|AVS 54th International Symposium|
|Plasma Science and Technology||Tuesday Sessions|
|Presenter:||S. Rauf, Applied Materials, Inc.|
|Authors:||S. Rauf, Applied Materials, Inc.
K. Bera, Applied Materials, Inc.
K. Collins, Applied Materials, Inc.
|Correspondent:||Click to Email|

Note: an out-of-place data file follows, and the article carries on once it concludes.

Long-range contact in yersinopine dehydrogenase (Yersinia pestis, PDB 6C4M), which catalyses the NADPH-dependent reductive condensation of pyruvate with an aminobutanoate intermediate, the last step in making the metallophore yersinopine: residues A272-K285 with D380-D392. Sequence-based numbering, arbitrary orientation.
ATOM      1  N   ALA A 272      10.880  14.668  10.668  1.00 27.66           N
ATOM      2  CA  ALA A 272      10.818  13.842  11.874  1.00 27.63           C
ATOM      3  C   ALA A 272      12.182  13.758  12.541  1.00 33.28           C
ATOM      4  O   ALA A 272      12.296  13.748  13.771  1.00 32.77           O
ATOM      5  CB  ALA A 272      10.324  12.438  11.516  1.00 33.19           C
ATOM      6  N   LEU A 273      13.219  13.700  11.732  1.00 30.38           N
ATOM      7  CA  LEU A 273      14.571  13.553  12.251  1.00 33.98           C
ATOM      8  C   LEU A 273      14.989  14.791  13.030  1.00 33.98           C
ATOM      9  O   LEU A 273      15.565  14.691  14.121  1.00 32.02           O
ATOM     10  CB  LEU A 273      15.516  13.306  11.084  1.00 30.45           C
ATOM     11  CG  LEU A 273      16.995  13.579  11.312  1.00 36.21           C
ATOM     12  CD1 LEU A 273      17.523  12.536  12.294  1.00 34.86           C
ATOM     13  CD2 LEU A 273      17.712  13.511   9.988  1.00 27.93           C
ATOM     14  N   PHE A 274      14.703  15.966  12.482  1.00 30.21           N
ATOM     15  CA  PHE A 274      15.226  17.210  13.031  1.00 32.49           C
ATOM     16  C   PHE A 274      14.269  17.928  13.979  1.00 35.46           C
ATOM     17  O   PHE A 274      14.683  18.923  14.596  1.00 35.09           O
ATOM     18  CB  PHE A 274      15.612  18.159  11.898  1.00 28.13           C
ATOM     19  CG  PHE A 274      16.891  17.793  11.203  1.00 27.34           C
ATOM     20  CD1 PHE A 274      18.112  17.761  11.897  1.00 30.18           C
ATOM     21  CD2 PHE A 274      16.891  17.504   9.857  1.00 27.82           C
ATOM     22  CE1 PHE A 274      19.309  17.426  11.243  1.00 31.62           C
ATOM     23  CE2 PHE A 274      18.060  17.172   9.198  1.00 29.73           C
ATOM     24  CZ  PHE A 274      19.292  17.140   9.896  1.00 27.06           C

Capacitively coupled plasma (CCP) discharges are widely used for dielectric etching in the semiconductor industry. Operating frequencies, especially the source frequency in multi-frequency CCP systems, have generally increased in recent years to be able to generate high electron-density discharges with moderate ion energy. Concomitantly, economic considerations are driving towards radially larger plasma discharges. The combination of higher driving frequencies and larger plasma size means that electromagnetic effects start to play a more important role in determining plasma behavior. Understanding the physics of VHF plasmas is therefore critical for assessing the scalability of CCPs to future generations of dielectric etching technologies. This paper uses a computational model to elucidate the physics of VHF CCP discharges. The 2-dimensional model includes the full set of Maxwell equations in their potential formulation. The equations governing the vector potential, A, are solved in the frequency domain after every cycle for multiple harmonics of the driving frequency. Current sources for the vector potential equations are computed using the plasma characteristics from the previous cycle. The coupled set of equations governing the scalar potential, φ, and drift-diffusion equations for all charged species are solved implicitly in time. The model also includes the electron temperature equation, Kirchhoff equations for the external circuit, and continuity equations for neutral species. Our simulations focus on a 180 MHz CCP discharge, and examine the effect of inter-electrode spacing, driven electrode diameter, grounded electrode size and magnetic field on the plasma characteristics. It is found that the electrostatic component of the electric field peaks in the sheath region, where there is an imbalance between positive ion and electron concentrations. Electromagnetic fields are generated by current flowing through the discharge. The electromagnetic component of the electric field peaks in the center of the chamber due to the standing wave effect. The electromagnetic fields have a strong influence on charged species location and concentration at 180 MHz. However, besides the operating frequency, the plasma reactor design (inter-electrode spacing and electrode sizes) also determines the relative importance of the electromagnetic fields in plasma dynamics.